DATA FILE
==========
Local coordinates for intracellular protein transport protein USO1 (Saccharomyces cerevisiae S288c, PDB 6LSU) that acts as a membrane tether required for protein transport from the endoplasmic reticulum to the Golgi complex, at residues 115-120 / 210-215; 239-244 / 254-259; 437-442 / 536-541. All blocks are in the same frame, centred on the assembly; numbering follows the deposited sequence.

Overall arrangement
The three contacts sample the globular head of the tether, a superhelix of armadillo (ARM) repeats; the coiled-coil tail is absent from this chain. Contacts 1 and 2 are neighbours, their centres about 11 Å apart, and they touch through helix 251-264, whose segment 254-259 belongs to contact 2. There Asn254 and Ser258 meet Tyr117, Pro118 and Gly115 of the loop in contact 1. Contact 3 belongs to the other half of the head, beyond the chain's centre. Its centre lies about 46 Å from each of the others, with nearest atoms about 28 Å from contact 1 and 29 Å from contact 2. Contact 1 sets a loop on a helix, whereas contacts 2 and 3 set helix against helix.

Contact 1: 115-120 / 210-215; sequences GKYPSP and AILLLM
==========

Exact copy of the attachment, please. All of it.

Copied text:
Local coordinates for intracellular protein transport protein USO1 (Saccharomyces cerevisiae S288c, PDB 6LSU) that acts as a membrane tether required for protein transport from the endoplasmic reticulum to the Golgi complex, at residues 115-120 / 210-215; 239-244 / 254-259; 437-442 / 536-541. All blocks are in the same frame, centred on the assembly; numbering follows the deposited sequence.

Overall arrangement
The three contacts sample the globular head of the tether, a superhelix of armadillo (ARM) repeats; the coiled-coil tail is absent from this chain. Contacts 1 and 2 are neighbours, their centres about 11 Å apart, and they touch through helix 251-264, whose segment 254-259 belongs to contact 2. There Asn254 and Ser258 meet Tyr117, Pro118 and Gly115 of the loop in contact 1. Contact 3 belongs to the other half of the head, beyond the chain's centre. Its centre lies about 46 Å from each of the others, with nearest atoms about 28 Å from contact 1 and 29 Å from contact 2. Contact 1 sets a loop on a helix, whereas contacts 2 and 3 set helix against helix.

Contact 1: 115-120 / 210-215; sequences GKYPSP and AILLLM